There aren’t many ways to reach Anakaputhur. Then again, there aren’t too many people who want to go to Anakaputhur.
The erstwhile handloom weavers’ village is a 40-minute rickshaw ride from the suburbs of Chennai. Temple bells pierce the air, dogs sleep curled up under the sun, and the roads are like the community’s remaining artisanal weavers — worn out and neglected.
Bijendra checks if the spooled thread matches with the yarn before handing it to his granduncle. All images by the author
Less than 20 years ago, every house in the village had its own handloom mill. There were about 5,000 such mills in all. Today, the number has shrunk to some 200.
These squeak woodenly for 14 hours every day, from which the operators earn Rs 125 for their work — barely half the fare for a rickshaw ride into the city, just 24 kilometers away.
“Show me one handloom weaver who says they are doing well,” demands Sekhar, 52, who works out of a small, dimly-lit room punctuated by warm, amber sunlight that flows in through a lone window. The lower half of the window is covered in equal parts by cobwebs and old yarn.
Sekhar’s mill houses four dusty handlooms, each paused in mid-construction of a delicate, half-woven banana cotton thread saree (spun from the fibre of a banana bark). Sekhar’s spinning wheel sits in front of them all, and a dustless spot behind it marks the old man’s work station.
Chenchiya, artisanal weaver and Sekhar's 90-year-old father, spins yarn outside his mill-cum-house.
Anakaputhur used to be famous for its ‘Madras Handkerchief’, a traditional, nine-yard-long, checkered, cotton fabric. They almost exclusively catered to customers in Nigeria, where it was commonly worn by the members of the Kalabari tribe. A 1966 coup and its accompanying civil war ruined that trade, and along with it, Anakaputhur weavers’ livelihoods.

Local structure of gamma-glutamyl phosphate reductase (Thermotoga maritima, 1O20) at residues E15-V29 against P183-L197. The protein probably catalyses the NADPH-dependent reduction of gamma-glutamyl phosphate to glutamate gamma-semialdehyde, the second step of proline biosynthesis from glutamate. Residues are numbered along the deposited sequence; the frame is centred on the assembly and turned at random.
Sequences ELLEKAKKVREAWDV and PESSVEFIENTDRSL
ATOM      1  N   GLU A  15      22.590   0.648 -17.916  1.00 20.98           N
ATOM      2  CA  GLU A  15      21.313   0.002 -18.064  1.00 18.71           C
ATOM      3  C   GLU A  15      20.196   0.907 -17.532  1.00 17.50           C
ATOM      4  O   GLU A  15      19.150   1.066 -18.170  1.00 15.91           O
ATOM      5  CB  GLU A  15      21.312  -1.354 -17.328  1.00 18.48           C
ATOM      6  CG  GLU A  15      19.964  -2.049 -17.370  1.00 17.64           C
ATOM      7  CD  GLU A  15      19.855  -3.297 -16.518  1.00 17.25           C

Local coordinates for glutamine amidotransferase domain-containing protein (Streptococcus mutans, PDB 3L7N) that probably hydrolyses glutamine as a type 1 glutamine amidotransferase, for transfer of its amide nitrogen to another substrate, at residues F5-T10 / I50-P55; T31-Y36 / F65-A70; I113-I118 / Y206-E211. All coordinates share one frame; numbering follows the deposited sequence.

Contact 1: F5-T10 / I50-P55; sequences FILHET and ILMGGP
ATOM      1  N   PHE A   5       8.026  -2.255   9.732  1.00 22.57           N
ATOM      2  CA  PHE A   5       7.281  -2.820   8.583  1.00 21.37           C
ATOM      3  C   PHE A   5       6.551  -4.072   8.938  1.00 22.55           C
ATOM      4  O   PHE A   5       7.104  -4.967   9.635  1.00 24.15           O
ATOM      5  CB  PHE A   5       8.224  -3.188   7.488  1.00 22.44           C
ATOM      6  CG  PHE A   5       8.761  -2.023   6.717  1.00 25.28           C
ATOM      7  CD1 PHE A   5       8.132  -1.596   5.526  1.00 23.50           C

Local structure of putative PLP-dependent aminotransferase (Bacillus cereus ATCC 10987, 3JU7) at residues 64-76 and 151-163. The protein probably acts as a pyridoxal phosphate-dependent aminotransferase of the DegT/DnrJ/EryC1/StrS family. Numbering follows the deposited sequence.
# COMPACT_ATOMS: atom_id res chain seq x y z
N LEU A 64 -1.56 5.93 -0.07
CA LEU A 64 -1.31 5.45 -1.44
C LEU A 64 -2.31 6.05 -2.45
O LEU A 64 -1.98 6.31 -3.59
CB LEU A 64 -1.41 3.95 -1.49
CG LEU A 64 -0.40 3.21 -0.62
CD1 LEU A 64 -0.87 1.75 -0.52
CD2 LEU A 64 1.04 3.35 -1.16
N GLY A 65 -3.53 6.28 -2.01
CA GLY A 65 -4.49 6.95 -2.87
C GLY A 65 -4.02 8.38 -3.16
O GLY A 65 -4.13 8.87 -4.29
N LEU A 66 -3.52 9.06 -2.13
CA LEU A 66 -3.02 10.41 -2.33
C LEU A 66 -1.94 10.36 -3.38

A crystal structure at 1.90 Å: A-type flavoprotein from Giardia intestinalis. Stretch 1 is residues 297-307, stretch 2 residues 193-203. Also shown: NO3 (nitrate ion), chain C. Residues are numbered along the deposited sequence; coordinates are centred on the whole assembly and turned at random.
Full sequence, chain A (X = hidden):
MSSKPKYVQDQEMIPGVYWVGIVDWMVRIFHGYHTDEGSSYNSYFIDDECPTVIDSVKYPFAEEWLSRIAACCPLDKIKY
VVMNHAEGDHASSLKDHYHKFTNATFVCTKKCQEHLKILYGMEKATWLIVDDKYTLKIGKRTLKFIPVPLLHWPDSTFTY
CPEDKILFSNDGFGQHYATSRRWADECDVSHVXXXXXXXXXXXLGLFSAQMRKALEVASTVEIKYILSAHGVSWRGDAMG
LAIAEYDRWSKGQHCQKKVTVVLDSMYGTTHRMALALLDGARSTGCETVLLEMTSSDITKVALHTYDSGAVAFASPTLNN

These struggling weavers looked towards the state government for help, and that was the beginning of a long series of let-downs.
“The state government does nothing for its weavers,” Sekhar says, ticking off a long and demoralising list of blows that his ancient art form has suffered.
Chenchiya spins yarn as his great-grandson Bijendra peeks into the handloom mill.
The historic Chennai floods of 2015 destroyed the weavers’ hamlet. Fifty lakh worth of material and equipment, purchased with the help of loans, was destroyed. The families that didn’t quit weaving in the 60s left the village’s legacy in the hands of the few remaining weavers after this year.
Government relief experts visited Anakaputhur briefly and left with promises that still remain unfulfilled three years later. The biggest was the promise of a Common Facilities Centre, a cohesive hub to fulfill all the needs of the weavers, from training to sales.
Two sarees in Sekhar's mill are paused mid-weave, as their weavers break for lunch.
“They give acres of land to industries. Why can’t they make a village for weavers?” asks Sekhar, sitting gloomily in his mill. His lungi is greasy and the parting in his hair is streaked with grey. Like most people in town, he only goes by his first name. “Handloom weavers can’t even get an identity card for themselves, such a shameful situation to live in," he says, pointing at the government’s incompetency. His complaints are well polished; after all, this isn’t his first interview. Sekhar is well known in the local media for his weaving innovations. After the village's weavers lost their African market, he contrived to make handloom sarees using yarn from bamboo, banana, aloe vera and other organic alternatives.